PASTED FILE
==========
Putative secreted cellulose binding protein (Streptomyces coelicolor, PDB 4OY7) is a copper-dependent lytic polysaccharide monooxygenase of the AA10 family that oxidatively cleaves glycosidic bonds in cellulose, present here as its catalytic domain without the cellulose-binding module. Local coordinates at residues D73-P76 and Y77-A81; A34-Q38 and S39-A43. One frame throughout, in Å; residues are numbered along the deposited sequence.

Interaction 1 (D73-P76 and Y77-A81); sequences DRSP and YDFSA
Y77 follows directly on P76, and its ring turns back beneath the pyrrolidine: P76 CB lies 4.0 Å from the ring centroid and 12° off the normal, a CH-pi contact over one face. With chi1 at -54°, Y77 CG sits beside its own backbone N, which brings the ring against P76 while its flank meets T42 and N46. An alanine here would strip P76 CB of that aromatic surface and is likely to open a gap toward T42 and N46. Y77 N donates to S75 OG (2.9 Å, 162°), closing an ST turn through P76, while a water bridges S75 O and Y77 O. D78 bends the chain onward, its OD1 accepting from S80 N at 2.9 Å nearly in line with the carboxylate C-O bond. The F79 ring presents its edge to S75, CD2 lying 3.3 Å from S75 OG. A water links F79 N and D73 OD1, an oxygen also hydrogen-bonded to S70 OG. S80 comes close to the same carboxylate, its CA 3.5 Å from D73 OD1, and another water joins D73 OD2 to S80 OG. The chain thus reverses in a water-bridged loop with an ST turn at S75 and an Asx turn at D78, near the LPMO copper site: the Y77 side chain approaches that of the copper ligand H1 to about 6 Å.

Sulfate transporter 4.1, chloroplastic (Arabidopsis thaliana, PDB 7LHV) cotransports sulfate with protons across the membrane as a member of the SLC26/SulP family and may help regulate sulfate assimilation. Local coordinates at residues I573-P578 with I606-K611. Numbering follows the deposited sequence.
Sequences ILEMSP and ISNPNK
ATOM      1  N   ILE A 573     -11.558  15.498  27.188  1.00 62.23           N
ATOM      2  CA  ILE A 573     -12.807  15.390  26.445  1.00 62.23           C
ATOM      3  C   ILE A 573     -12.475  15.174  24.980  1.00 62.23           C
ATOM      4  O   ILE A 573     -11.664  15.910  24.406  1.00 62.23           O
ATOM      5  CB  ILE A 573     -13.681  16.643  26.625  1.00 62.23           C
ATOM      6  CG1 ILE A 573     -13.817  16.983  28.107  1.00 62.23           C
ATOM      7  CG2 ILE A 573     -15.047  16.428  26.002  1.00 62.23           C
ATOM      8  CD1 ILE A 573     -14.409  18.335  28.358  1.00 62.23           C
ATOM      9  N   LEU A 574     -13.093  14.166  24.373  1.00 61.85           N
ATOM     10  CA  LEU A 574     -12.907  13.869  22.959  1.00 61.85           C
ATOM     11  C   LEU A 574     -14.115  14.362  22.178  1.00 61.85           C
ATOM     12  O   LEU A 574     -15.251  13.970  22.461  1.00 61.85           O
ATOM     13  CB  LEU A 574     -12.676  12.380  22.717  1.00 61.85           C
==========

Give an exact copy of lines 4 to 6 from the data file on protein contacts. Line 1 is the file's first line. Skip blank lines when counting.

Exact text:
Sulfate transporter 4.1, chloroplastic (Arabidopsis thaliana, PDB 7LHV) cotransports sulfate with protons across the membrane as a member of the SLC26/SulP family and may help regulate sulfate assimilation. Local coordinates at residues I573-P578 with I606-K611. Numbering follows the deposited sequence.
Sequences ILEMSP and ISNPNK
ATOM      1  N   ILE A 573     -11.558  15.498  27.188  1.00 62.23           N